Calc 2 is like Calc 1, but instead of fixing the times for stochastic variables, it randomises each of them. In the steps that are repeated (wash and rinse), the same value is used for all loads. Calc 3 takes this one step further and randomises the repeated steps, so if there are three rinses they will each have a different duration.

I applied the same iterative subroutine for determining the total loads according to the recipe table for Calcs 1 through 3. Clicking on the “Calc 1”, “Calc 2”, and “Calc 3” buttons (Figure 2) updates the estimates. Since Calc 1 uses the median value for the stochastic inputs the answer doesn’t change. All three calculations derive the duration of just one load for each recipe and uses that duration for all of the loads in the day. Therefore, they are not fully random. The next calculation remedies that shortcoming.

Beyond simplification

The remaining calculations (some will be discussed in the next issue) randomise every step in every load and perform load-by-load time summations until the simulated day is complete. Each load is randomly assigned a recipe according to the recipe frequency table. Unlike the preceding calculations, the distribution of loads for a single simulated day might not exactly match the recipe table. This is a realistic outcome of using a Monte Carlo method; over many simulated days the accumulated recipe distributions will match the table.

The results are tabulated in the respective sections of the worksheet. The length of these sections changes with each iteration of the calculations, especially if the number of washers changes. The subroutines dynamically adjust the number of worksheet rows for the calculation sections. Examine the VBA code in the companion workbook to see how.

Calc 4 uses a subroutine that is very similar to Calc 3 to fully randomise each simulated load. To provide some additional information, the subroutine tabulates the time of day for each load’s start and finish. The calculation is initiated by clicking the “Calc 4” button, and by repeatedly running it you can get a sense of the range of answers. It took me a little longer to program this compared with Calcs 1-3; the results are the same, however, and the added value is limited to the load-by-load tabular results table which gives some insight as to how the loads are spread out over the day.

Calc 5 layers in the full timeline for each load. In addition to the load-by-load tabular results, Calc 5 provides a minute-by-minute accounting for each wash load. Because the water rinse steps can be as short as 1 minute, I divided the day into ½-minute intervals and created a matrix with 2,880 columns (the number of minutes in a day multiplied by 2) and rows equal to the number of loads. The calculation counts when there are simultaneous occurrences of the manual loading and unloading operations, and simultaneous water draws as shown in Figure 4.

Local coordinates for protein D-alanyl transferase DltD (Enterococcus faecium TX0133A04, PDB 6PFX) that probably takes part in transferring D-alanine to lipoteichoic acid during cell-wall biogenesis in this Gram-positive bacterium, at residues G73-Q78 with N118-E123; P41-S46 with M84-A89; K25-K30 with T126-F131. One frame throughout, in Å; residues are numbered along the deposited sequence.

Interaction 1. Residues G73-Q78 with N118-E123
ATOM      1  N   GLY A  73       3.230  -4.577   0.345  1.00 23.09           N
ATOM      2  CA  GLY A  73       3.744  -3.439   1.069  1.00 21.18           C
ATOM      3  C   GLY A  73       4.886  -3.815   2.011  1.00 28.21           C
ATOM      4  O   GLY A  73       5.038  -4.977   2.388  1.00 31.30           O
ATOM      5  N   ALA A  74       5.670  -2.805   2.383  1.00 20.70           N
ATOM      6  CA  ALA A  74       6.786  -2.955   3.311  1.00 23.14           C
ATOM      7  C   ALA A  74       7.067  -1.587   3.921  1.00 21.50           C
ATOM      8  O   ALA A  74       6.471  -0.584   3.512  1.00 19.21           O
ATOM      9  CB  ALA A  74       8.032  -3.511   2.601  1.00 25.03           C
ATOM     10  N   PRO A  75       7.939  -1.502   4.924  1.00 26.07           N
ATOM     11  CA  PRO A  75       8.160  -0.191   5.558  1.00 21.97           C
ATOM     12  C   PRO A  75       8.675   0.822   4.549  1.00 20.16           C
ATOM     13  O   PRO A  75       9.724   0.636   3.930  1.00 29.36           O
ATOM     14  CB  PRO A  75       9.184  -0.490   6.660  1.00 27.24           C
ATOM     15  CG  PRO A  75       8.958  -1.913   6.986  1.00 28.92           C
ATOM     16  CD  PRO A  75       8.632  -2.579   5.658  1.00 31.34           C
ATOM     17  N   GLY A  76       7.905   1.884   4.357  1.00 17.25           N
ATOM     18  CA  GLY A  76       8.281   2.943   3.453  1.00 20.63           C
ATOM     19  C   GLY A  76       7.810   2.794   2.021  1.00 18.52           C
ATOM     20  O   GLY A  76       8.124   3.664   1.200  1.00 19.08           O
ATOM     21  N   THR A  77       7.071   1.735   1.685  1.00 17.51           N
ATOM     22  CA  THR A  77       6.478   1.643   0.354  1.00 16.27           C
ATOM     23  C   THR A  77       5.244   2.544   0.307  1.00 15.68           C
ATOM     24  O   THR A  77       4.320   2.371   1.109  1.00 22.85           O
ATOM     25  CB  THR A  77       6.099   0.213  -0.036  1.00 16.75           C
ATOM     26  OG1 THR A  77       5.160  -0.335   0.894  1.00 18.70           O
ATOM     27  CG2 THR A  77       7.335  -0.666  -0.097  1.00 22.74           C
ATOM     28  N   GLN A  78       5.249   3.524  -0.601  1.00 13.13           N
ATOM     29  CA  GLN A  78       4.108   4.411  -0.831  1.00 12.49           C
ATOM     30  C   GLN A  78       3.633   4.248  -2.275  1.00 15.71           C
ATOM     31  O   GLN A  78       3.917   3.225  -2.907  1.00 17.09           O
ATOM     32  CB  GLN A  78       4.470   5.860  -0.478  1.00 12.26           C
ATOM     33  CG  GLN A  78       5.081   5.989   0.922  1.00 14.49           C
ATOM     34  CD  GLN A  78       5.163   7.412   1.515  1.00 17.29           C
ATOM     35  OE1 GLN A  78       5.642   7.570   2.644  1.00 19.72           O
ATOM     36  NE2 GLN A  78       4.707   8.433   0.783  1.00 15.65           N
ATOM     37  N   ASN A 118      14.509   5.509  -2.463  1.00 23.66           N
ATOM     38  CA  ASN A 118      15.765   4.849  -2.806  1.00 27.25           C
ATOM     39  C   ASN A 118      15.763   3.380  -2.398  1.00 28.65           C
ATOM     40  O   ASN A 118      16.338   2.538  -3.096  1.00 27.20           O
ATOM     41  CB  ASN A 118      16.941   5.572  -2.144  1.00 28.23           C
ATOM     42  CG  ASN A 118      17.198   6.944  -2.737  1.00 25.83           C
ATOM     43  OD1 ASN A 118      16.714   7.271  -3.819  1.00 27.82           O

The timing matrix provides the information needed to create a Gantt chart visualisation. After setting up the Gantt chart using the routines given in Issue 984, a subroutine uses the matrix to determine where to place the activity bars for each washer, grabbing colours from the Inputs section of the worksheet. I reduced the fidelity of the Gantt chart to show only the Loading, Washing, Drying, and Unloading phases, eschewing the fine details of the recipes, because this is enough to tell the story. See the next issue for an illustration of the Gantt chart.

The complexities of these calculations - some of which will be fully discussed next issue - meant that designing, writing and debugging the algorithms took me many hours. I wanted to implement the solutions on the worksheet to help me visualise answers, debug the code, and easily use the data for making the Gantt chart. On my first attempt, calculation 7 - which manipulates the result of Calc 5, discussed above - took more than five minutes for a six-washer case. I added timers to help me find better approaches. This execution now completes in less than 15 seconds. This is still lengthy, and in the next issue (as well as discussing Calcs 6 and 7) I will show how to reduce this to a fraction of a second.

Figure 4: Conflicts summed by Calc 5

The lesson, though, is that complicated does not necessarily equate to “better”. It depends on how the results will be used

Lessons learned

Each of the five calculations presented in this article estimate the number of wash loads for a single day. With each iteration the calculations are more sophisticated in the sense of how they treat the stochastic variables and present the results. But they do not resolve conflicts, such as simultaneous draws from the water system. They also fail to deliver on a Monte Carlo’s core objective of evaluating the effects of variations over time.

Despite the increased complexity of the calculations, the results are comparable; the simplest Calc 1 is just as valid as Calc 5 for estimating the total number of loads that can be processed in one day. To get a quick sense of the variability over time, click repeatedly on the respective calculation buttons for Calcs 2 or 3 on the worksheet. Simply observing the total loads per day result over many recalculations gives the answer. This might be sufficient to meet the objective of the calculation and the total time to develop the worksheet could have been a few hours.

For presentation purposes or to support a written report, it may be worth the significantly added effort to program the load-by-load details that Calcs 4 and 5 provide. The lesson, though, is that complicated does not necessarily equate to “better”. It depends on how the results will be used.

Next issue

In the next issue I will take these calculations to the next level by resolving conflicts to resource-level the operation, and to perform a multi-day simulation that gives the range of loads per day that result from the incorporation of randomised delays in the operation.

This is the seventh in a series that provides practical guidance on using Excel for project engineering. Download the companion workbook from

To read the rest of the articles in this series, visit the series hub at:

Disclaimer: This article is provided for guidance alone. Expert engineering advice should be sought before application.

Article by Stephen Hall

Chief Process Engineer at Genesis AEC, a US design and construction service provider in the life science industry

He authored Rules of Thumb for Chemical Engineers, 6th Edition (Elsevier, 2018).